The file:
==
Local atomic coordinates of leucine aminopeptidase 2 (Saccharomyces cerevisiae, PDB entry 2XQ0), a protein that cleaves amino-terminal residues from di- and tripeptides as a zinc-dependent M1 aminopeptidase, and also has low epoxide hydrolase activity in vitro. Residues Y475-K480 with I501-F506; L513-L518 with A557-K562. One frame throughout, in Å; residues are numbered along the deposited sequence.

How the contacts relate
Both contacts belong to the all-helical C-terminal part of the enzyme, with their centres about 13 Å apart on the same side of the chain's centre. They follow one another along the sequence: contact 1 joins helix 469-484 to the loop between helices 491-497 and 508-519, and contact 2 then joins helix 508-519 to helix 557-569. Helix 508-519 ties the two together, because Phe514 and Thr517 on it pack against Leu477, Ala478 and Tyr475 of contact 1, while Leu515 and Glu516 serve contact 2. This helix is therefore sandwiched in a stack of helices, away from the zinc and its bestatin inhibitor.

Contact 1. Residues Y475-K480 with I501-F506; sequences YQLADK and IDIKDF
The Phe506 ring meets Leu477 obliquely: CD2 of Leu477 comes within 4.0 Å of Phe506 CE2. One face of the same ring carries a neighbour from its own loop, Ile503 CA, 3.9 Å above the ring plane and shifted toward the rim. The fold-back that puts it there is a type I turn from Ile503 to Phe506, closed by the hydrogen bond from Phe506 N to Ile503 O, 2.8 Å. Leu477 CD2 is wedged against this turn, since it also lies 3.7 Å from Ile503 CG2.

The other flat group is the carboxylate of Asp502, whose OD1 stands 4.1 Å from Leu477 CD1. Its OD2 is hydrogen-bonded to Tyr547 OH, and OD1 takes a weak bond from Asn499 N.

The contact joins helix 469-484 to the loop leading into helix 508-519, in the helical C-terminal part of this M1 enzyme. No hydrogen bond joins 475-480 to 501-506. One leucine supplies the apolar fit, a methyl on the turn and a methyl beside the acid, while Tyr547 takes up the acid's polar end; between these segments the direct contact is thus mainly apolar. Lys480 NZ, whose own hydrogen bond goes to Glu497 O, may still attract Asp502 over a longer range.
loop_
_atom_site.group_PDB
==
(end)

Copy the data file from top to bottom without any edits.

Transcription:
Local atomic coordinates of leucine aminopeptidase 2 (Saccharomyces cerevisiae, PDB entry 2XQ0), a protein that cleaves amino-terminal residues from di- and tripeptides as a zinc-dependent M1 aminopeptidase, and also has low epoxide hydrolase activity in vitro. Residues Y475-K480 with I501-F506; L513-L518 with A557-K562. One frame throughout, in Å; residues are numbered along the deposited sequence.

How the contacts relate
Both contacts belong to the all-helical C-terminal part of the enzyme, with their centres about 13 Å apart on the same side of the chain's centre. They follow one another along the sequence: contact 1 joins helix 469-484 to the loop between helices 491-497 and 508-519, and contact 2 then joins helix 508-519 to helix 557-569. Helix 508-519 ties the two together, because Phe514 and Thr517 on it pack against Leu477, Ala478 and Tyr475 of contact 1, while Leu515 and Glu516 serve contact 2. This helix is therefore sandwiched in a stack of helices, away from the zinc and its bestatin inhibitor.

Contact 1. Residues Y475-K480 with I501-F506; sequences YQLADK and IDIKDF
The Phe506 ring meets Leu477 obliquely: CD2 of Leu477 comes within 4.0 Å of Phe506 CE2. One face of the same ring carries a neighbour from its own loop, Ile503 CA, 3.9 Å above the ring plane and shifted toward the rim. The fold-back that puts it there is a type I turn from Ile503 to Phe506, closed by the hydrogen bond from Phe506 N to Ile503 O, 2.8 Å. Leu477 CD2 is wedged against this turn, since it also lies 3.7 Å from Ile503 CG2.

The other flat group is the carboxylate of Asp502, whose OD1 stands 4.1 Å from Leu477 CD1. Its OD2 is hydrogen-bonded to Tyr547 OH, and OD1 takes a weak bond from Asn499 N.

The contact joins helix 469-484 to the loop leading into helix 508-519, in the helical C-terminal part of this M1 enzyme. No hydrogen bond joins 475-480 to 501-506. One leucine supplies the apolar fit, a methyl on the turn and a methyl beside the acid, while Tyr547 takes up the acid's polar end; between these segments the direct contact is thus mainly apolar. Lys480 NZ, whose own hydrogen bond goes to Glu497 O, may still attract Asp502 over a longer range.
loop_
_atom_site.group_PDB